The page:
2. YOU CAN'T ENDURE FRUSTRATION. Do you put off things, stall out or give up on them, because they begin to frustrate you—either because they become unpleasant, boring, or tedious; or because you experience them as more difficult than you’d anticipated?   [     ]

"If I decide to do something—whether it’s because I’ve already agreed to it, see it as in some way beneficial to me, or recognize that it’s essential to do if I’m to achieve my short- or long-term goals, I not only undertake it but follow through on it. And I know that—no excuses!—I’m capable of dealing with the frustrations that may go along with its execution. Additionally, if the venture is more difficult than I’d imagined, as long as I can honestly determine that it’s not too difficult, I view this not as a problem but as an opportunity to learn something new. Moreover, I can ask for assistance if some part of it stymies me. And again, if it really is too difficult for me, and no outside help is available, I simply cross it off my list as something that no longer makes any sense to pursue."

3. YOU LACK THE NECESSARY COMMITMENT. Do you procrastinate about doing certain things because, frankly, you’re not that committed to them?  [     ]

"Unless I’ve decided that something is important—or crucial—for me to do, I re-evaluate whether I need to initiate it at all. If I conclude that, yes, it is something I should undertake, I thoroughly commit myself to it. If not, I remove it from my list of priorities and (at least for now) simply forget about it."

4. YOU'RE NOT IN THE MOOD. Do you hold off doing something simply because you’re just not in the mood to do it—or just don’t feel like it?  [     ]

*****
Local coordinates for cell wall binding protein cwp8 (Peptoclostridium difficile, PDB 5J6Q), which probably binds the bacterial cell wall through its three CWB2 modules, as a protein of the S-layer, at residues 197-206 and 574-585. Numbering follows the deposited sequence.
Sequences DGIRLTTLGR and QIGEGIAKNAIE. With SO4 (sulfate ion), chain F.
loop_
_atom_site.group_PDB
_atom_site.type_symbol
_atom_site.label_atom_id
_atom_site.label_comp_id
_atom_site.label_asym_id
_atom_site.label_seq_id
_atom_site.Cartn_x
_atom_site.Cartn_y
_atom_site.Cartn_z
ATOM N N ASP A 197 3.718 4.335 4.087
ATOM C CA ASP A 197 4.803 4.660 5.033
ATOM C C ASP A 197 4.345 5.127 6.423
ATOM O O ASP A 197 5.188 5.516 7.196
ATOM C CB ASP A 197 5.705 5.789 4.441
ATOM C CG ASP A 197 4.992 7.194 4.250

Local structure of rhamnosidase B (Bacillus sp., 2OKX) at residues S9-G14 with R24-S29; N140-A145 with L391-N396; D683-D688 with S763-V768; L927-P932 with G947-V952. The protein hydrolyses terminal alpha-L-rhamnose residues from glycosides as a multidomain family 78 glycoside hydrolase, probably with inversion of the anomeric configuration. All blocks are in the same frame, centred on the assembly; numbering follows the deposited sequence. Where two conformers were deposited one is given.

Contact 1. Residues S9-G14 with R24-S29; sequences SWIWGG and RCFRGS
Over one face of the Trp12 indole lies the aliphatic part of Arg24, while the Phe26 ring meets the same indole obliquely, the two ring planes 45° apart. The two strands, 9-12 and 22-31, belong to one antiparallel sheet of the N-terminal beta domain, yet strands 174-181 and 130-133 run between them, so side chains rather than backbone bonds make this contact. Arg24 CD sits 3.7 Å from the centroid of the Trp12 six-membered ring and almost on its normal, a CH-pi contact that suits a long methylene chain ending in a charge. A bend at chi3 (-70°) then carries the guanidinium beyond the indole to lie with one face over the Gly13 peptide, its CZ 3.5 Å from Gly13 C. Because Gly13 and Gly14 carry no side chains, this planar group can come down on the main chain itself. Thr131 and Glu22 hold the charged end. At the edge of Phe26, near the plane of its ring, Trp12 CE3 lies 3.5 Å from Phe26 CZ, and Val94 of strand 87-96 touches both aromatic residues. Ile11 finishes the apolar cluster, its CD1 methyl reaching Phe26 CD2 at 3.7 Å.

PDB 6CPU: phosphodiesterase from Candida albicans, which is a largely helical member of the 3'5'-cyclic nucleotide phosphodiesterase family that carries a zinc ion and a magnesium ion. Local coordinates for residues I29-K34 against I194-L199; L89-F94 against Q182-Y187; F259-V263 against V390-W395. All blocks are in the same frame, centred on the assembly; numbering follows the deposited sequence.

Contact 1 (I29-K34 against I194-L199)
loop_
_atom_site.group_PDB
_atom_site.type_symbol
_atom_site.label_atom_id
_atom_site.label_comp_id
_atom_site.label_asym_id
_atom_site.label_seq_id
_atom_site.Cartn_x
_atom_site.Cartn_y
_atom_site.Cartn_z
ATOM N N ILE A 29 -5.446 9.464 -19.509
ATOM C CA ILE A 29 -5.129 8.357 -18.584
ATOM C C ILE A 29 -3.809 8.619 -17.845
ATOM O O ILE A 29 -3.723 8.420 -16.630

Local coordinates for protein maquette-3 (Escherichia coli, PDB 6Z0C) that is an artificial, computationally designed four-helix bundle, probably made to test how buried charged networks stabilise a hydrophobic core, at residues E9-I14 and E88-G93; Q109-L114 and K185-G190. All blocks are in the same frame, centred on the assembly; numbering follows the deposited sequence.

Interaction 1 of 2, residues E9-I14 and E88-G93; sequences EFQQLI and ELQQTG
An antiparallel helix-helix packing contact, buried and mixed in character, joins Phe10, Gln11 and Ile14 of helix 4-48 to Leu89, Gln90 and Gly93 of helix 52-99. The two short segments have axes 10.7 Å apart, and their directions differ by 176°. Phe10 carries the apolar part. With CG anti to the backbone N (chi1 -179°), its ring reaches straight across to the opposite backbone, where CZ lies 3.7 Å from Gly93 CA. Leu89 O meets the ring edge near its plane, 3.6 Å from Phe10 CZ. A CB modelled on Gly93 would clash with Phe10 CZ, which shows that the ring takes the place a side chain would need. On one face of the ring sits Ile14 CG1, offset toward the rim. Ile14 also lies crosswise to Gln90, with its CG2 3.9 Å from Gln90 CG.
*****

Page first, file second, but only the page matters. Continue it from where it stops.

"Whenever I conclude that a task or project needs to be done—whether because it relates to my accomplishing something I believe is vital to me, or my future—or for purely pragmatic reasons—I do it in a timely fashion. Unless I’m literally immobilized by anxiety or depression (and haven’t yet developed the resources to effectively overcome them), I refuse to let my moods control my behavior. . . . It’s like getting myself to eat vegetables every day, whether or not I feel like consuming them. As an adult, I do what I determine needs to be done, and I don’t allow my behavior to be dictated by my feelings or state of mind. Besides, once I get started on what I know I should do, there’s a fair chance it will get easier, or less distasteful, for me."

5. YOU'RE AFRAID YOU'LL FAIL. Does the fear of failing at something prevent you from beginning, or completing, it? Are you afraid that any failure will make you look foolish or stupid to others? or maybe confirm some of your deepest, most worrisome, self-doubts?  [     ]

"I now look at failure (should it occur) as just part of a learning process that will assist me in getting good (or good enough) at something. My family may have been hard on me when I attempted something and didn’t succeed at it, but now I’m my own parent. And I give myself “compassionate permission” to attempt something, whether or not I feel certain I’ll be able to accomplish it. It’s imperative that I not back away from anything that could help me get what I want out of life. Anything that comes up that’s challenging or problematic offers me the opportunity to finally “make peace with” the possibility of failure, so that it no longer has to discourage me from pursuing something that could be valuable for me."  [Note, in this respect, my three-part post for PT,Mastering Failure and Rejection.”]